John Shepherd (governor and chairman)

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John Shepherd (1792–1859)[1] was chairman of the East India Company in 1844, 1850 and 1851.[2] He was Governor of the Hudson's Bay Company from 1856 to 1858.[3] No other person has ever, in a commercial capacity, had so much influence over the governance of so much of the world.

Personal life[edit]

He died on 12 January 1859 at Mansfield St. London.[4]

Early career[edit]

He served as a fourth officer in the Indian marine from 1813–1814, and was commander of the Duke of York from 1821 - 1822.[1]

Later career[edit]

The 1850s were a time when the Canadian Government were trying to break the monopoly which the Hudson's Bay Company held over trade in the Red River and Saskatchewan Districts. This coincided with Shepherd's term in office as Governor.[5] Shepherd's previous experience as Chairman of the East India Company helped in devising a strategy to negotiate the best terms possible for the Hudson's Bay Company.[3] John Shepherd was the only person ever to have been appointed both the Chairman of the East India Company and Governor of the Hudson's Bay Company. The former at that time had trading influence over one fifth of the world's population and governed most of the subcontinent of India, whilst the latter owned 3,000,000 square miles of North America and was the largest land owner in the world.[3] No other person has ever, in a commercial capacity, governed or been ultimately directly responsible for, so much of the world or such a large proportion of the world's population as John Shepherd was as a result of his appointments to the most senior positions in these two companies. Shepherd was Deputy Master of the Corporation of Trinity House.[6]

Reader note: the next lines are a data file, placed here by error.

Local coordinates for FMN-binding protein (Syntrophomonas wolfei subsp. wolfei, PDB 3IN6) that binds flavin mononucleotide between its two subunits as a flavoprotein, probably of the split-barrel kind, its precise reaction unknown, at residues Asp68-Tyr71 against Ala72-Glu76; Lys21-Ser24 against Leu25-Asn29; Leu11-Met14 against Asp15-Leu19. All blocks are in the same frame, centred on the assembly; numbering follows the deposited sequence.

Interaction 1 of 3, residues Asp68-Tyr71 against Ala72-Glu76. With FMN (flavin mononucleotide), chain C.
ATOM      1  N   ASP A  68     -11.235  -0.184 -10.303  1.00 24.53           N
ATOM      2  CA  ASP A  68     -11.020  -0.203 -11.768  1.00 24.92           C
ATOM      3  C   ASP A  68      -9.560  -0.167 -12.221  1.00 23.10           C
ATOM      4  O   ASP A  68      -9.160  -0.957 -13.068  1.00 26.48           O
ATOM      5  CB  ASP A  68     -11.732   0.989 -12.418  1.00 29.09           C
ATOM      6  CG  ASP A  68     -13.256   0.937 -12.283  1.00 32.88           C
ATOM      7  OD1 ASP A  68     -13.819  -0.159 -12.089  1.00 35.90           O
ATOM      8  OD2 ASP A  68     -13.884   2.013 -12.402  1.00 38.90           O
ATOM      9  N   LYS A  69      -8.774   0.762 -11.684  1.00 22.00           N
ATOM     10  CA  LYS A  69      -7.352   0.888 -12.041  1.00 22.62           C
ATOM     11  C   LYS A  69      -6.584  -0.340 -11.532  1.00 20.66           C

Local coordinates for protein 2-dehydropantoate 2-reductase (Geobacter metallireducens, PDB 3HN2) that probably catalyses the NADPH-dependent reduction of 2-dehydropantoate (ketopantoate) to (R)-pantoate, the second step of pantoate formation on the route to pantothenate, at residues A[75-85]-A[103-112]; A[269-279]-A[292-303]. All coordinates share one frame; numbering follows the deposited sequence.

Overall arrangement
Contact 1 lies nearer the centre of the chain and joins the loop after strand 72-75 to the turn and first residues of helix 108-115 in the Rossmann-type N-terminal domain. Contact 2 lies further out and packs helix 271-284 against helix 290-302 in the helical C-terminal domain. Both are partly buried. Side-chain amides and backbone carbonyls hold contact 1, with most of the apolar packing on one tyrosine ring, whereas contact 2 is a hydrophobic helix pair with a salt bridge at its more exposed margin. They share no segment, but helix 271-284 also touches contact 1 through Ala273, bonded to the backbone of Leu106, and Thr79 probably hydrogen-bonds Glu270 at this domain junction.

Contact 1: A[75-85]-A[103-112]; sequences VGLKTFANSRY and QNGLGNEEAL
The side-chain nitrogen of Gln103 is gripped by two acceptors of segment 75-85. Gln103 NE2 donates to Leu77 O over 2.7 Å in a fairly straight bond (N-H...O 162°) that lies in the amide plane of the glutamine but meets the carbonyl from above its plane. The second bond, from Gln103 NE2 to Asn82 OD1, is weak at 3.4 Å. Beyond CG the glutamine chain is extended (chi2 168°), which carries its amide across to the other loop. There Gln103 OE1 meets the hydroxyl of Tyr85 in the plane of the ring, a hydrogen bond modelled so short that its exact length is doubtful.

1. ^ a b Dictionary of Indian Biography. Ardent Media. p. 387. 
  2. ^ Great Britain. India Office (1902). The India List and India Office List for ... Harrison and Sons. pp. 111–113. 
  3. ^ a b c Galbraith, John S. (1957). he Hudson's Bay Company: As an imperial factor, 1821-1869. University of California Press. p. 338. 
  4. ^ "SHEPHERD, John" (PDF). Retrieved December 7, 2012. 
  5. ^ Journals of the Legislative Council of the province of Canada, Volume 16, Issue 2. Hunter, Rose. 1858. pp. Appendix (No.3). 
  6. ^ Sylvanus Urban. "The Gentleman's magazine, VOLUME XXXIX.". John Bowyer Nichols and sons. Retrieved December 7, 2012.